**MGMAT CAT#2**

The greatest common factor of 16 and the positive integer

*n*is 4, and the greatest common factor of

*n*and 45 is 3. Which of the following could be the greatest common factor of

*n*and 210?

3 | ||

14 | ||

30 | ||

42 | ||

70 |

__Solution__

The greatest common factor (GCF) of two integers is the largest integer that divides both of them evenly (i.e. leaving no remainder).

One way to approach the problem is to consider what the GCFs stated in the question stem tell us about

*n*:

The greatest common factor of

*n*and 16 is 4. In other words,

*n*and 16 both are evenly divisible by 4 (i.e., they have the prime factors 2 × 2), but have absolutely no other factors in common. Since 16 = 2 × 2 × 2 × 2,

*n*must have

__exactly__two prime factors of 2--no more, no less.

The greatest common factor of

*n*and 45 is 3. In other words,

*n*and 45 both are evenly divisible by 3, but have absolutely no other factors in common. Since 45 = 3 × 3 × 5,

*n*must have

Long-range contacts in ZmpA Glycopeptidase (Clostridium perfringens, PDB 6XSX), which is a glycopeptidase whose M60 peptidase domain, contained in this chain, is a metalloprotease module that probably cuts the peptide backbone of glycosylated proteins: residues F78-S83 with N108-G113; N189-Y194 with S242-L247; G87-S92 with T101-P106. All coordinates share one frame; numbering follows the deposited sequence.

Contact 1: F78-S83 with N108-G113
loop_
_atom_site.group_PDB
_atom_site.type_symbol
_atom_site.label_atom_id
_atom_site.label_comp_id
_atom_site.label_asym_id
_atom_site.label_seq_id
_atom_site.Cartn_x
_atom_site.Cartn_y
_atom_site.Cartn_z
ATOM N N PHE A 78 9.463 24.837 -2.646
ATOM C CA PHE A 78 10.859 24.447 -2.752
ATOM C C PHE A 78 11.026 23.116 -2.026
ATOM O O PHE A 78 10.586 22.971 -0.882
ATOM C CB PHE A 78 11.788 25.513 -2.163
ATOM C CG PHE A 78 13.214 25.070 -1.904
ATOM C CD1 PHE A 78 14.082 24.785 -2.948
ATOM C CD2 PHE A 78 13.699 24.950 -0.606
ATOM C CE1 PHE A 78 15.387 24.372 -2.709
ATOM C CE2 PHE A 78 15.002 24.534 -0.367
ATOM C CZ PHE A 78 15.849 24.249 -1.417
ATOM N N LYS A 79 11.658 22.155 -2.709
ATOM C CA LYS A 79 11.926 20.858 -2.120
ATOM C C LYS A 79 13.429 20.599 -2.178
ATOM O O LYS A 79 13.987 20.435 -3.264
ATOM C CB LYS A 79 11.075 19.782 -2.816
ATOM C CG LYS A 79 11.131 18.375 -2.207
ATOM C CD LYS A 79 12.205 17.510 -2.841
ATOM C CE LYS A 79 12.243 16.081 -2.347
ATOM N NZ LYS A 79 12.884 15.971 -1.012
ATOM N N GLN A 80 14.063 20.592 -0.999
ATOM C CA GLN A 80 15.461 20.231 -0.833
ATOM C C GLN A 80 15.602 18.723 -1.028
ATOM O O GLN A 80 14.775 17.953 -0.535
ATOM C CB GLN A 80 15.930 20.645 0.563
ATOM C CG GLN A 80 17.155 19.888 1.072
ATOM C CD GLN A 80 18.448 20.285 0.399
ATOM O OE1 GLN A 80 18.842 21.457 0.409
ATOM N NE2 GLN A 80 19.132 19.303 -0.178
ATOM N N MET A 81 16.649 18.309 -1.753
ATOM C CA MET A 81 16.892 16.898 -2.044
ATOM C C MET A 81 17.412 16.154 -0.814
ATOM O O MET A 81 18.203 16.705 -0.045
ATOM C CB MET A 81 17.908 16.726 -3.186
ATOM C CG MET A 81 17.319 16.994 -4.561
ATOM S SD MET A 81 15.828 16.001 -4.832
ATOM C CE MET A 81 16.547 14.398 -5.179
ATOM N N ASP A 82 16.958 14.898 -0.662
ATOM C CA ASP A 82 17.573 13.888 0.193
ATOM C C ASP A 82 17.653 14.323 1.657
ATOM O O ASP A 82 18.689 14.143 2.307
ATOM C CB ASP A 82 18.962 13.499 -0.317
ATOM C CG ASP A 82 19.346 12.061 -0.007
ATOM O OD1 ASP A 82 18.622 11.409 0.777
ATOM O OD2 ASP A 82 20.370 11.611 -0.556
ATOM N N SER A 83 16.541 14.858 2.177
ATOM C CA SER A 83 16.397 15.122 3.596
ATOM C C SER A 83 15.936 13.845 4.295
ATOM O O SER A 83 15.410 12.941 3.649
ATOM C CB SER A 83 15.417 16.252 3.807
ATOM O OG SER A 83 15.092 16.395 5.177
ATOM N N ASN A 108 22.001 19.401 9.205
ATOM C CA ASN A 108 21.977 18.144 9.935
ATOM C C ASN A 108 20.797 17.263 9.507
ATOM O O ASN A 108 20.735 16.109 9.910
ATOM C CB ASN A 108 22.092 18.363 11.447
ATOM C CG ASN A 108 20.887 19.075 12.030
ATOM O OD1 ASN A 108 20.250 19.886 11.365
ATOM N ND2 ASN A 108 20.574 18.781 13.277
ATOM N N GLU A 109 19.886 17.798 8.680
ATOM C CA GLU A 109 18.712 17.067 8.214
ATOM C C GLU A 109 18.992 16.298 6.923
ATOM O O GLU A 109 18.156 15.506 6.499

__exactly__one prime factor of 3--no more, no less. Also,

*n*cannot have 5 as a prime factor.

So,

*n*must include the prime factors 2, 2, and 3. Furthermore, n is not divisible by 8, 9, or 5.

The number 210 has the following prime factorization: 210 = 2 x 3 x 5 x 7. Thus n and 210 are both divisible by 2 and 3, and both might be divisible by 7, but it is not the case that both numbers are divisible by 4 or by 5:

(A) 3: missing a 2

(B) 14: missing a 3

(C) 30: n cannot be divisible by 5

(D) 42: Correct. n and 210 are both divisible by 2 and 3, and n could be divisible by 7.

(E) 70: n cannot be divisible by 5 and must be divisible by 3.

The correct answer is D.

## 1 comment:

16/n , 45/n , 210/n

the three pairs are as above.

Now to find the GCD of a pair of numbers, we do the prime factorisation of each number.

Eg: for 42/140

prime factorisation is as follows:

2x3x7/2x2x5x7

Now pick only the common prime numbers from the two. That will give you GCD:

GCD = 2x7 = 14

OK so now coming back to the question:

Prime factorisation(PF) of the 3 pairs:

PF GCD

1) 2x2x2x2/n 4

2) 3x3x5/n 3

3) 2x3x5x7/n ?

In (1) we can be sure that there are two 2s in n. As the GCD between 16 and n is 4.

Here we can be sure n = 2x2xK ...(some constant K)

In (2) we can be sure that there is one 3 in n and also there is no 5 in n.

Now we are sure that n = 2x2x3xT ...(some constant T)

Now (3) can be re-written as 2x3x5x7/2x2x3xT

So the GCD for sure will have one 2 and one 3 but will surely not have even a single 5.

GCD = 2x3xL ...(some constant L)

Now looking at the options:

1) 3 = 3x1

2) 14 = 2x7

3) 30 = 2x3x5

4) 42 = 2x3x7

5) 70 = 2x5x7

Only 3) and 4) have the 2x3xL structure, but 3) also has a 5.

So 4) is the answer.

Bye ML.

Post a Comment